With more eyes (and tweets) on soccer than just about ever before, it's only natural to wonder how the players do what they do. We spoke with team dietitian and Academy of Nutrition and Dietetics member Danielle LaFata, RD, a board-certified sports dietitian, about what it takes to fuel Team USA.
Had you worked with many soccer players before head coach Juergen Klinsmann asked you to be the team dietitian? What was different about working with them?
I had worked with a few -- but soccer players are different. Every sport has its characteristics. I don't think many people realize -- at least, I didn't until working with them one on one -- they're very similar to body composition athletes. They want to make sure they're lean all the time, and they don't want to have a heavy stomach from food or water, but at the same time, they need enough water or fuel to get them through the game.
Having [a dietitian] there on a daily basis was foreign to them. I spent a lot of time trying to find out what their food habits were so I could meet them in the middle. Some have tried eating more before getting on the pitch and it's worked for them. For others, we try to find other ways to circumvent that, like more small meals throughout the day or eating more at halftime.
What do they eat at halftime?
I'll have certain bars they can snack on, water and of course maybe a little bit of a sports drink or some chews or gels.
How much water do the players typically drink a day?
I go with the rule of half an ounce to one ounce of fluid per pound of bodyweight per day, so a 170-pound athlete would have around 10 16-ounce bottles of water. They all know what their minimum is, and it's total fluid, so they can count some of their coffee or sports drinks. A few of them we weigh before and after training sessions to get a rough estimate of how much [fluid] they're losing. Some of them are just real heavy sweaters, so we'll play with salts throughout the day. If they don't want to drink more water, I tell them to eat more fruits and vegetables.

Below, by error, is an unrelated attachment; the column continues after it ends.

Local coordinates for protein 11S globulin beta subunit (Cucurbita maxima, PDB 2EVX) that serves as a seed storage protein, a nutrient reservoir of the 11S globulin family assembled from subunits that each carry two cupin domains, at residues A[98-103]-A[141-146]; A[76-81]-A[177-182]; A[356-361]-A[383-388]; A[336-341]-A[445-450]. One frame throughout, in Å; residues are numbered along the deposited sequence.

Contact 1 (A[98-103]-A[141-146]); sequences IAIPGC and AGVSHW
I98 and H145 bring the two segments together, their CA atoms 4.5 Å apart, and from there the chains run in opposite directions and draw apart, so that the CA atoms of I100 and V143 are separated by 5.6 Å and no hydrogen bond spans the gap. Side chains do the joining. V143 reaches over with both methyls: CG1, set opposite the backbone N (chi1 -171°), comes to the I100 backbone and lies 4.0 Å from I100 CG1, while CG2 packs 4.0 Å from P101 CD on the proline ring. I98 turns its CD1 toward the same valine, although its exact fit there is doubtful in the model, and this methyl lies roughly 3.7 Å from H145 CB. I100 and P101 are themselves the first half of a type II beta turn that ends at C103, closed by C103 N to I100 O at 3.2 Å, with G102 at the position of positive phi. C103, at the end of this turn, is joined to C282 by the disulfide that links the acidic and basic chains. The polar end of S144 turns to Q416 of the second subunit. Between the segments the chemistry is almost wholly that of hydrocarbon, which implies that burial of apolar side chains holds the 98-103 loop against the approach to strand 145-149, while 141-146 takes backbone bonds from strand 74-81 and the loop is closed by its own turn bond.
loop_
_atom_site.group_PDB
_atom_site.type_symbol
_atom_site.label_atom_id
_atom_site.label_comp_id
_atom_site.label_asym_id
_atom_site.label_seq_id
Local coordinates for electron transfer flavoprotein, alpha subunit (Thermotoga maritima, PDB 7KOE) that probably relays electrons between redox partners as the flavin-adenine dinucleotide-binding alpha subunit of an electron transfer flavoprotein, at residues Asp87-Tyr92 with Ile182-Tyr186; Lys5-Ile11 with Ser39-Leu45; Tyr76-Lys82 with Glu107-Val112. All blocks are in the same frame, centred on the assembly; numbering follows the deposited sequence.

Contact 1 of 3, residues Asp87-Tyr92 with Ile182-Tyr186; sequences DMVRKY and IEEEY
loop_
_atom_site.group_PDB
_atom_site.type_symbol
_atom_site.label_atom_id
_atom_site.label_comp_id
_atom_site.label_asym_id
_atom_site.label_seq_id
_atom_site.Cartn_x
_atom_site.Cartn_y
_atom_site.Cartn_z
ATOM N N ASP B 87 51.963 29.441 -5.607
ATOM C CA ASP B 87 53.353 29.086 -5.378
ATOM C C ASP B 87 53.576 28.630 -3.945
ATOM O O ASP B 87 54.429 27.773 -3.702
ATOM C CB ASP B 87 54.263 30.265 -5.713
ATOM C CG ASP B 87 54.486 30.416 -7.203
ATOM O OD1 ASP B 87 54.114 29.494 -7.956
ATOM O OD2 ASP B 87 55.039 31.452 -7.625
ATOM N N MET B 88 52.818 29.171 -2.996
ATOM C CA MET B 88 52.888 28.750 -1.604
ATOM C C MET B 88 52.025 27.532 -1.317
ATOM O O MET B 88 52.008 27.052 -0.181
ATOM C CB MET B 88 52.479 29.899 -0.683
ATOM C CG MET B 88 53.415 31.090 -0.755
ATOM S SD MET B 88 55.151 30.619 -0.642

Do those heavy sweaters have individualized compositions of sports drink?
I know some teams are doing that, and at some point I would like to get there. I would like to see if it could get a bump in their game.
What are some favorite meals for after the game?
The favorite post-game meal is fajitas. I might have a carving station. They eat three or four hours after a game, and I try to follow what we call the 80-20 rule. Eighty percent of the time it's clean and healthy, and 20 percent of the time it's the fun foods. Sometimes we'll have pizzas with grilled chicken. Sometimes Juergen is even healthier than I am, I think! And that's why I'm here, because he's a huge proponent of nutrition. We hired a chef in January so I work with him, but before I had to work with hotel chefs to make meals leaner, without a ton of oil, low-fat sour cream, whole-grain tortillas. Hiring a chef with my same visions has cut back on all my explaining.
And what about meals before the game?
When I first started working with the team, the captains told me they didn't want to mess with the pre-game meal. Three to four hours before the game they'll have simple, basic foods, like grilled chicken or fish, brown or white rice, a baked potato bar, grilled vegetables, salad bar, yogurt, granola, nuts, dried fruit, fresh fruit. I'll have the hotel cut fruit that's in season because if it's cut [the players] will eat more of it. I always make sure I have food on me for a snack one to two hours before kickoff, like sandwiches, bars and more sliced fruit.
How many calories does the average player need throughout the day?
For our guys and their weight and height it's around 3,400 calories a day on training days. So game day, you'd probably add -- based on some soccer studies and case studies I've seen -- maybe 500 to 1,000 calories, especially for the guys who play the full 90 minutes. They get hungry about every two to two-and-a-half hours.
How has the heat and humidity affected your eating and drinking plans?
Our [2013 Concacaf] Gold Cup in July was way more hot than what we've been noticing now. We've been able to be OK with the heat and humidity. Half our guys are from the MLS, so they're used to long travel and weather. It's the European guys I try to pay a little more attention to and get them to buy in to me pushing water down their throats every day. Playing in Germany, they're not used to this heat and humidity.
I'm not saying it's all nutrition or all hydration, but it's definitely a part of the picture.
This interview has been edited and condensed. As told to Sarah Klein. Photo courtesy of the Academy of Nutrition and Dietetics.